Like most of Saturn's moons, Hyperion has a low density, but unlike its satellite neighbors, Hyperion has a low albedo (about 0.2), indicating that it is covered by a layer of dark material. This material may have come from Phoebe having eluded Iapetus on the way. Hyperion has a reddish surface which closely matches in color the dark material on Iapetus.
Hyperion moves at a mean distance of 1.48 million km from Saturn and is strongly influenced by nearby Titan. Its rotation is chaotic, its axis of rotation wobbling so much that its orientation in space is totally unpredictable. Hyperion is the only known body in the Solar System that rotates chaotically, though simulations indicate that other irregular satellites may have behaved this way in the past. Hyperion is unique in combining an irregular shape, a highly eccentric orbit, and a proximity to another large moon. These factors conspire to make rotational instability more likely. The 3:4 orbital resonance between Titan and Hyperion also appears to increase the odds of chaotic rotation. Hyperion's strange spin probably accounts for the fact that Hyperion's surface is more or less uniform, in contrast to many of Saturn's other moons which have distinctly different leading and trailing hemispheres.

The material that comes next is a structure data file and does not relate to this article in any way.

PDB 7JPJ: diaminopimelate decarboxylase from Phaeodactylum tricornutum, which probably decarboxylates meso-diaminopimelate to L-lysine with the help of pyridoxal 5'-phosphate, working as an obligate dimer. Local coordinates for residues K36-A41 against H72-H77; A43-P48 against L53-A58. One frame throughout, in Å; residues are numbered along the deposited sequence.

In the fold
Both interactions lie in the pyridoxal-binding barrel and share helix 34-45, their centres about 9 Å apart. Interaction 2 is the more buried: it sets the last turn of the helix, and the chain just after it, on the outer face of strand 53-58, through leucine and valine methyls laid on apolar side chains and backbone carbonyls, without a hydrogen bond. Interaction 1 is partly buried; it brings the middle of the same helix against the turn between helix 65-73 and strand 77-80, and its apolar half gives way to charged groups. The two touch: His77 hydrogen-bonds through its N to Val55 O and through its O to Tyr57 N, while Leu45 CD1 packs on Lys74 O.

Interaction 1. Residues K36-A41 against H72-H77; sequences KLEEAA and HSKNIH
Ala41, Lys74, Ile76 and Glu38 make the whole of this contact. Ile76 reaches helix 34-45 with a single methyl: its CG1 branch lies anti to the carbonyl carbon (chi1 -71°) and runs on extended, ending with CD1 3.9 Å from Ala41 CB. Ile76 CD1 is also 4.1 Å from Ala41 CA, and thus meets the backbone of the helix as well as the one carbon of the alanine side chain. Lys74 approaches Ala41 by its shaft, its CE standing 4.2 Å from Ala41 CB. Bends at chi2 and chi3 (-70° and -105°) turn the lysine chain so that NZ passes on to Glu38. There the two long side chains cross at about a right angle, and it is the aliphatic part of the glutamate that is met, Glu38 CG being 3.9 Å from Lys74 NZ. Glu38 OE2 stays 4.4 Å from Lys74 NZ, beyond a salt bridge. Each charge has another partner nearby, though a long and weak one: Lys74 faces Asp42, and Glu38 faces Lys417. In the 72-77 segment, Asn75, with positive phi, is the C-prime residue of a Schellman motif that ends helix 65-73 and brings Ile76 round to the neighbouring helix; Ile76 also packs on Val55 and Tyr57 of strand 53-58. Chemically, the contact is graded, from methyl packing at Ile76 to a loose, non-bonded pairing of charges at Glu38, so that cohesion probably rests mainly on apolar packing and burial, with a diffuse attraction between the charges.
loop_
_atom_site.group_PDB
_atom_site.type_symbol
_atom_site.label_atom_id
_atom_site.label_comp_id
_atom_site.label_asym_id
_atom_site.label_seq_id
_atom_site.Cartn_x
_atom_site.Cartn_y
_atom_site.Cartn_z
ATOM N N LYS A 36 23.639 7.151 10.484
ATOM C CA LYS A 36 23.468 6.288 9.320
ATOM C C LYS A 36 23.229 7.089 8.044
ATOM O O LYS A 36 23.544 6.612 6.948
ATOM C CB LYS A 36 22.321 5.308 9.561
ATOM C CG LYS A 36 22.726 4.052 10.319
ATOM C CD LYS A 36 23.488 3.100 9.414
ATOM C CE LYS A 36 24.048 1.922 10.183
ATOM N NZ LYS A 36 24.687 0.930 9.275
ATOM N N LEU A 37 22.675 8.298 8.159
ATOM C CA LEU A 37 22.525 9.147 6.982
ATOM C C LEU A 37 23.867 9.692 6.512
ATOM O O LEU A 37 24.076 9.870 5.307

Hyperion close upNew details about this oddball moon came to light in September 2005, when the Cassini spacecraft approached Hyperion to within a distance of 990 km (615 miles). The surface is speckled with impact craters which have been modified by some process, not yet understood, to create a strange spongy appearance. Much of the interior of Hyperion is empty space, suggesting it is little more than a pile of space rubble. Researchers are also keen to learn the nature of dark material that seems to cover the floor of some craters.
Related entries Hyperion photo gallery
Hyperion, mythology (Encyclopedia of Science)
Related category PLANETS AND MOONS
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